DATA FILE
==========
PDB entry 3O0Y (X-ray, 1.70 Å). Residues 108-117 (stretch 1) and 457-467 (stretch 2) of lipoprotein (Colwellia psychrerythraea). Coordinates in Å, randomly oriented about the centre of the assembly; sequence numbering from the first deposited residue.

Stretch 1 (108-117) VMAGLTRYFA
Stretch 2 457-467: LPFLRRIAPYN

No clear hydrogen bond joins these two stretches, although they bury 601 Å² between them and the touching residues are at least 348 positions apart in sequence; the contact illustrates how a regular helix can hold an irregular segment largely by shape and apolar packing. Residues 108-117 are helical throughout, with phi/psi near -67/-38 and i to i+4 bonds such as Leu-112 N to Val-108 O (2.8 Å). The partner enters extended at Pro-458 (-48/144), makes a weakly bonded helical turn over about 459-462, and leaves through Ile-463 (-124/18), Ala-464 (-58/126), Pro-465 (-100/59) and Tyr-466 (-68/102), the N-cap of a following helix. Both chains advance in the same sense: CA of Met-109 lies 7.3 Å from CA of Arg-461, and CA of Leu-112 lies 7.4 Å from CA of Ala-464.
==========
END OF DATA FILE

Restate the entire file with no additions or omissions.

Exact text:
PDB entry 3O0Y (X-ray, 1.70 Å). Residues 108-117 (stretch 1) and 457-467 (stretch 2) of lipoprotein (Colwellia psychrerythraea). Coordinates in Å, randomly oriented about the centre of the assembly; sequence numbering from the first deposited residue.

Stretch 1 (108-117) VMAGLTRYFA
Stretch 2 457-467: LPFLRRIAPYN

No clear hydrogen bond joins these two stretches, although they bury 601 Å² between them and the touching residues are at least 348 positions apart in sequence; the contact illustrates how a regular helix can hold an irregular segment largely by shape and apolar packing. Residues 108-117 are helical throughout, with phi/psi near -67/-38 and i to i+4 bonds such as Leu-112 N to Val-108 O (2.8 Å). The partner enters extended at Pro-458 (-48/144), makes a weakly bonded helical turn over about 459-462, and leaves through Ile-463 (-124/18), Ala-464 (-58/126), Pro-465 (-100/59) and Tyr-466 (-68/102), the N-cap of a following helix. Both chains advance in the same sense: CA of Met-109 lies 7.3 Å from CA of Arg-461, and CA of Leu-112 lies 7.4 Å from CA of Ala-464.